Night Vision and the Seven Sisters

By The Rook
Moving about “in the shadows” often, though admittedly not always, means moving about in the dark.  While simply utilizing a flashlight or other light source usually makes a great deal of sense when mucking about in the dark, it generally attracts unwanted attention to one who is trying to remain unseen. Night vision glasses are a marvelous tool, but not always accessible when needed, so it behooves the seeker to learn how best to make one’s way in the dark.
Many years ago, I was employed in a situation where I was expected to “close up shop” in a relatively large, dark network of rooms.  Naturally, I was provided a flashlight but I must admit that I was not always diligent in using it. It was frequently either misplaced or stored in some inconvenient location. I was, at the time, taking classes in the local university which covered aspects of vision that enabled me to learn to maximize by ability to safely work my way through this network.
In order to explain this, I’ll begin with an example. You may be aware of the constellation Pleiades, also called the Seven Sisters. This is a fascinating star group that is visible in the Winter in the Northern Hemisphere (well, almost). The Pleaides have the marvelous distinction of being marginally visible to the naked eye. This “sort-of-kind-of” visibility manifests in an interesting manner. If you were to check online to see when and where the Pleaides were visible in your area, then went outside to look in the precise spot where they were predicted to be, you will probably not be able to see them. However, if you shifted your vision slightly to the side of the location where the Pleaides are located, you will actually see this constellation as a blurry form in your peripheral vision.  It’s nearly irresistible at first to immediately stare directly at this blur to get a better look. Sure enough the Sisters vanish as soon as you do! It seems that this constellation is only visible to the naked eye if you catch it in your peripheral vision. One immediately wonders how this is so, and what on earth it has to do with a one’s ability to move around in the dark.
There are many kinds of cells in the retina.  The two of primary concern to us, however, are the rods and cones, the two major receptive cells.  These cells are responsible for transducing the information light carries into our eyes.  In essence, the more of these receptors get stimulated, the more information our eyes receive.
Still with me?  Hang in there, we’re almost to the practical stuff. Most of the information we get from light is collected by our cones.  These are rather large receptors that are very good at collecting color information.  The trade off for color sensitivity, however, is that cones aren’t terribly light sensitive.  These receptors do not get stimulated very well when the light is low (which partially explains why it’s harder to see color in the dark).   Since color provides us great information and since humans are largely diurnal creatures, this is usually a fair trade.  Our retinas have evolved so that most of the light information focuses right in a small divot in the back of our eyes called the fovea, which is precisely where the vast majority of the cones are found.  In short, the precise place where our vision usually focuses when we look at something directly has great color acuity and poor light sensitivity.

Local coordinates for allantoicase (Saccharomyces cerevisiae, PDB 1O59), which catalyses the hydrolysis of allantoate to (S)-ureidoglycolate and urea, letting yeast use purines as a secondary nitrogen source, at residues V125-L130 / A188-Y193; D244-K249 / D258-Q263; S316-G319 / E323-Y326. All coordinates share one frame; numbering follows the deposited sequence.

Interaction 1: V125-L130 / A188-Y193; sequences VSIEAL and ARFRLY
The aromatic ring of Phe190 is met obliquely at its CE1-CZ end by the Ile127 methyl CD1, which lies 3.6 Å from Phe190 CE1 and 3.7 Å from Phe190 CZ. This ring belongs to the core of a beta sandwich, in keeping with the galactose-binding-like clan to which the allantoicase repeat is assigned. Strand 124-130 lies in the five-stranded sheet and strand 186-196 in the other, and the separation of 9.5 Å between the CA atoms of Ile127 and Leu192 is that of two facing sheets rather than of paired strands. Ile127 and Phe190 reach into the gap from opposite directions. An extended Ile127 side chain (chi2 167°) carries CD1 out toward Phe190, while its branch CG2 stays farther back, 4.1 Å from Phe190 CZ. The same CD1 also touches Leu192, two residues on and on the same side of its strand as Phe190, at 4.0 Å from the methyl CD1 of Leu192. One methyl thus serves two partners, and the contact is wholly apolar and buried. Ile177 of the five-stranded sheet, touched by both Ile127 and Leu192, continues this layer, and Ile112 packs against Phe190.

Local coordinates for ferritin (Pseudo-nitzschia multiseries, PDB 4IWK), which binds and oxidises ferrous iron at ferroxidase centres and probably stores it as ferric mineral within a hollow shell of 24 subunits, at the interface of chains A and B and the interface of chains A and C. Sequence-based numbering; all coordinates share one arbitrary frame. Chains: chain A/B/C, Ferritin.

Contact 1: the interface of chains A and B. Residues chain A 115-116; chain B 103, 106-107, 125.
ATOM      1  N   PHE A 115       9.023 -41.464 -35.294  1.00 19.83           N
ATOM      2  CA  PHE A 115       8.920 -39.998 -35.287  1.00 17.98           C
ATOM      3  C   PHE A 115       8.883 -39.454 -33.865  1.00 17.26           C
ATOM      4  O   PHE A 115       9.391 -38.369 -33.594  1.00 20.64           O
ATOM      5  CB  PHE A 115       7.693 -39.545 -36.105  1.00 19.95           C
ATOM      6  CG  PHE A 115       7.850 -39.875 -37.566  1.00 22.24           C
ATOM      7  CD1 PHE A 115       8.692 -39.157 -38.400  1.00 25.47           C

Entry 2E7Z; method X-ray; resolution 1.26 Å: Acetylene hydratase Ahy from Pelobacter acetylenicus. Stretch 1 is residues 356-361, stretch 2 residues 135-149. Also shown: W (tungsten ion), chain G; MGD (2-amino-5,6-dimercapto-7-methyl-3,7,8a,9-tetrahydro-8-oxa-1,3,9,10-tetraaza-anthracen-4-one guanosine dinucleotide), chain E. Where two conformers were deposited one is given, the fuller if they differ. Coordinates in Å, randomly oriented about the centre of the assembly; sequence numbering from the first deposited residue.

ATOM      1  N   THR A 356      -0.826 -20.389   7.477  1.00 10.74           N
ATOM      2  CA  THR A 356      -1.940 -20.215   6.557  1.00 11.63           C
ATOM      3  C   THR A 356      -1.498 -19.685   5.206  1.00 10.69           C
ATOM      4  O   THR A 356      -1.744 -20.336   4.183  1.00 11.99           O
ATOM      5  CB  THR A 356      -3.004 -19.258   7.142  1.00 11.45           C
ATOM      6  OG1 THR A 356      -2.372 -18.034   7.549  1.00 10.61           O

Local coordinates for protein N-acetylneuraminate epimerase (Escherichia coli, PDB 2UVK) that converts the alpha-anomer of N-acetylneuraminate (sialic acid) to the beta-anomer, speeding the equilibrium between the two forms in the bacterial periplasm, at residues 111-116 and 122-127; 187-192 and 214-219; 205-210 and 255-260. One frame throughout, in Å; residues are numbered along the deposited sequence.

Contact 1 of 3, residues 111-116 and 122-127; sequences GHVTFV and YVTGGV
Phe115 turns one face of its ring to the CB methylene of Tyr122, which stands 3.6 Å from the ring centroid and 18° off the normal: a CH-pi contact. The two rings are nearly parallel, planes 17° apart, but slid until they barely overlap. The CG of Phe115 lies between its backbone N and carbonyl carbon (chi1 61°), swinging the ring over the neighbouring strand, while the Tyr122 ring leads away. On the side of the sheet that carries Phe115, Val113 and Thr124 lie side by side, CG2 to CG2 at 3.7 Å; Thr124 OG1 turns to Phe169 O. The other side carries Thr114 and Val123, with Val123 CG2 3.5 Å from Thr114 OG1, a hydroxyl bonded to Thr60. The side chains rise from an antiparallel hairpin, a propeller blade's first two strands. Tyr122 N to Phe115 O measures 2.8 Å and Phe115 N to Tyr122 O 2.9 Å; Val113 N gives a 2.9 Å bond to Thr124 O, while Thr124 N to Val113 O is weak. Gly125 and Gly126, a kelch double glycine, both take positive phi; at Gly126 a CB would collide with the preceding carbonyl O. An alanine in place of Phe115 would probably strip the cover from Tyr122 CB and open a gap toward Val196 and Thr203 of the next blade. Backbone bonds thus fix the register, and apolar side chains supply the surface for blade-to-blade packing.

This means that our direct line of sight is probably the worst way to try to see in the dark.
Conversely, the rods are very light sensitive, but aren’t sensitive to color.  As a result, these receptors typically collect in the areas around the fovea, or in the periphery.  As such, our greatest light sensitivity (and best night vision) can be found in our peripheral vision.  This is why the Pleaides are visible only in the peripheral vision (where the light-sensitive rods are) and not in the direct line of sight (where we use our cones).
By using our eyes in such a fashion where we optimize the use of the rods, we find that we significantly increase our ability to make out objects in the dark.  Be warned, however.  While rods are quite light sensitive, the way the rods are wired to other cells in the retina results in fairly low resolution when compared to our cones.  We’ll be able to make out objects, but they’ll be somewhat fuzzy–much like the way we see the Pleaides.
We can do this by “scanning” our eyes back and forth rather rapidly back and forth across the area in which we are moving.  This allows for more light to be collected on the periphery and results in greater stimulation of the rods.   This requires a bit of practice, as some find this experience to be somewhat dizzying at first, and it takes a bit of time to build up trust in what you see in the periphery.  Remember, there is a loss of acuity, so things may look somewhat blurry and unfamiliar at first.  This relatively simple technique certainly does not allow someone to “see in the dark,” but rather takes advantage of low-light conditions.  Given practice and time, you’ll likely be surprised by the results!
Note: This is a brief article I wrote some time ago for the Ninja Information Database. Since I retain all rights to my writings, I also reserve the right to repost it on my own blog.